Tuesday, October 24, 2006

Death, Hovering Above

I heard him before I saw him. About sixty yards out, he came picking his way through the tall grass at the edge of the woods where I sat my tree stand. I was twenty-five feet up, in a swaying maple tree. The wind was in my face. There was no way he could smell me, and with plenty of brush at intermittent points between him and I, there was no way he could see me either. I waited for him to work his way into range. He strolled about nibbling grass, careless, oblivious to my presence. I took the time to count his tines. A nice four by four, he looked to be a large bodied, mature buck. I willed myself not to freak out. “Just breathe . . . stay calm . . . stop shaking.”

I looked ahead to the place where I wanted to take my shot. Ten yards off to my left there was a clearing. If he continued on the same path, he would cross a downed tree right about where I had placed a scent-bomb filled with “parfum de doe.” I worked my deer telepathy: Step over the tree. Meet Mr. Broadhead. As his head went behind a tree trunk obscuring my movement, I stood, swung around left, and drew my bow. Closer. Closer. Now step over the log. Step over the log.

He didn’t step over the log. Instead, he turned and walked along the log straight toward my tree. Hidden by nearby overhanging limbs, I didn’t see the deer until he was at the base of my tree. He stood, twenty feet beneath me, sniffing the base of the maple.

“Okay, plan B,” I thought. Wait until he walks on. He’ll turn broadside eventually, and I can hit him then. I released my hold on the bow, certain that he would hear my labored breathing and hammering heart. The buck moved on. I turned. When he was fifteen yards away, so did he, and I drew my bow. It was then that my safety harness made contact with my elbow. The device meant to keep me from falling to my death was making it impossible to inflict said fate on the deer below. I turned to see what the hangup was. Gingerly, I began loosening the belt that attached the harness to the tree so I could come to full draw.

The belt snagged.

Bark snapped.

The deer bolted.

I’ve been in the woods several times since, and I’ve yet to see a deer as nice. I’m confident I’ll take a deer, but I doubt I’ll have another chance to take this deer.

I wonder if that buck realized how close he was to death, hovering as it was, twenty-five feet above his head. One moment he was grazing, enjoying the quiet of deepening dusk, and without realizing it, he wandered into a mortal drama. Life and death just inches apart, and the only thing separating them was a happenstance decision to turn left and walk along the downed tree instead of continuing on over the log.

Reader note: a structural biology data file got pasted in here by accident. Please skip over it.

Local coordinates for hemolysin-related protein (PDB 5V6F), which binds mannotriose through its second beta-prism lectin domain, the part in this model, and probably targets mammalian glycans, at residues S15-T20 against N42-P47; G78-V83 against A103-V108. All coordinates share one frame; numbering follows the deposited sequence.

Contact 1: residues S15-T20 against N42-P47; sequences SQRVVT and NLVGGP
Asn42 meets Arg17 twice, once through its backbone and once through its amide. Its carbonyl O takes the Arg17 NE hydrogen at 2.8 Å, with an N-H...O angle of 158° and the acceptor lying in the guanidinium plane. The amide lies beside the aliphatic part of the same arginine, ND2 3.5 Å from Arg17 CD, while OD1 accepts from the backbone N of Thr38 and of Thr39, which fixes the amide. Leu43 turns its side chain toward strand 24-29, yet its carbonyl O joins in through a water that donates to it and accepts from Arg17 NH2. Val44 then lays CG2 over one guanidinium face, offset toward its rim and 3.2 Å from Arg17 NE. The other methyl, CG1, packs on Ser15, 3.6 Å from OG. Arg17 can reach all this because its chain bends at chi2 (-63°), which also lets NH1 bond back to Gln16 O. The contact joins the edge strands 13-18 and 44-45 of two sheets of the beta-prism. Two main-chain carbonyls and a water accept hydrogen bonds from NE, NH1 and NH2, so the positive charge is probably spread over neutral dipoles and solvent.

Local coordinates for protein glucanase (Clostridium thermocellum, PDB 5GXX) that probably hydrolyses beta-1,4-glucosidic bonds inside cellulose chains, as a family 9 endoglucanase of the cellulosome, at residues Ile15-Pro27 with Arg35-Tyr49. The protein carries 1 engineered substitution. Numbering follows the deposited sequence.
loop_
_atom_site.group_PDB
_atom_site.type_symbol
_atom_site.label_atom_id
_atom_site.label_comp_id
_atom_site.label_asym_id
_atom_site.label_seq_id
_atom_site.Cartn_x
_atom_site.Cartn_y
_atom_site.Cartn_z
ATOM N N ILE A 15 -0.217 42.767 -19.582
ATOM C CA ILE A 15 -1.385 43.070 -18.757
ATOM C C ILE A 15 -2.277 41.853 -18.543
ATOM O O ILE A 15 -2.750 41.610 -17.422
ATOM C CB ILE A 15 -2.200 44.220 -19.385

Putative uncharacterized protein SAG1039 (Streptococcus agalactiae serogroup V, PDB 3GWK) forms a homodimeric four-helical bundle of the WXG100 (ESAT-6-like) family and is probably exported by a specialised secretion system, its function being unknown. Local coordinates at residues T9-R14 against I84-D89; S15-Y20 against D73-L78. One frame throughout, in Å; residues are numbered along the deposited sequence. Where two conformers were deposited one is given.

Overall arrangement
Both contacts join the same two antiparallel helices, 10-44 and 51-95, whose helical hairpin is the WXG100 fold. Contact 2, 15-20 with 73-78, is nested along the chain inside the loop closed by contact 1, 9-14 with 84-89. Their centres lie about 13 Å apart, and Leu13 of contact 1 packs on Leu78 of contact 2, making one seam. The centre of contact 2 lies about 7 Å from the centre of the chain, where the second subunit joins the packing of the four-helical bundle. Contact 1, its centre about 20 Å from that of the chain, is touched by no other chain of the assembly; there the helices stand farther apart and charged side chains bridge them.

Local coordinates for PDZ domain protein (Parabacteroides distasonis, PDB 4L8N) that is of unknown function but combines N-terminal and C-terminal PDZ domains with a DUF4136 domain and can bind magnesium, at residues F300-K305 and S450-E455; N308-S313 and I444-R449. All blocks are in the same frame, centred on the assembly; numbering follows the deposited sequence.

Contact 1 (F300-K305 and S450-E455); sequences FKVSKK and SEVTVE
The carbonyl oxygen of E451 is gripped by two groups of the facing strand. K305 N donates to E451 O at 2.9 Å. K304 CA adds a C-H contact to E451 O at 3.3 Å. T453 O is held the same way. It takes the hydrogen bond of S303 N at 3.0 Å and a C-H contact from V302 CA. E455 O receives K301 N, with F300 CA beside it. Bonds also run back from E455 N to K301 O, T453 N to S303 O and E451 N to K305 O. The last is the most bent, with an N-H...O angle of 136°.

I wonder if you and I really understand the cosmic conflict in which we’re engaged. Do we grasp the enormity of Peter’s words when he warns “Be careful! Watch out for attacks from the Devil, your great enemy. He prowls around like a roaring lion, looking for some victim to devour.”(1 Peter 5:8 - NLT) Do we have any idea how closely we’re being watched? How near our adversary is to us?

Ephesians 6:12 says, “For we are not fighting against people made of flesh and blood, but against the evil rulers and authorities of the unseen world, against those mighty powers of darkness who rule this world, and against wicked spirits in the heavenly realms.” And while I doubt these unseen forces use tree stands, wear camouflage clothing, and spray themselves with cover scent, they are no less real - and no less deadly. They are intent on destroying you and me.

And they’re far more experienced hunters than I will ever be.

Tuesday, October 10, 2006

Eighth Grade Education

Local legend Rick Minehart passed this along to me today, and I thought it of interest to regular readers of Frankly Speaking. . .

Remember when grandparents and great-grandparents stated that they only had an 8th grade education? Well, check this out. Could any of us have passed the 8th grade in 1895?
This is the eighth-grade final exam from 1895 in Salina, Kansas, USA. It was taken from the original document on file at the Smokey Valley Genealogical Society and Library in Salina, KS, and reprinted by the Salina Journal.

8th Grade Final Exam: Salina, KS -1895

Grammar (Time, 1 hour)
  1. Give nine rules for the use of capital letters.
  2. Name the parts of speech and define those that have no modifications.
  3. Define verse, stanza and paragraph
  4. What are the principal parts of a verb? Give principal parts of"lie,""play," and "run."
  5. Define case; Illustrate each case.
  6. What is punctuation? Give rules for principal marks of punctuation.
  7. - 10. Write a composition of about 150 words and show therein that you understand the practical use of the rules of grammar.
Arithmetic (Time, 1.25 hours)
  1. Name and define the Fundamental Rules of Arithmetic.
  2. A wagon box is 2 ft. deep, 10 feet long, and 3 ft. wide. How many bushels of wheat will it hold?
  3. If a load of wheat weighs 3942 lbs., what is it worth at 50cts/bushel, deducting 1050 lbs. for tare?
  4. District No. 33 has a valuation of $35,000. What is the necessary levy to carry on a school seven months at $50 per month, and have $104 for incidentals?
  5. Find the cost of 6720 lbs. coal at $6.00 per ton.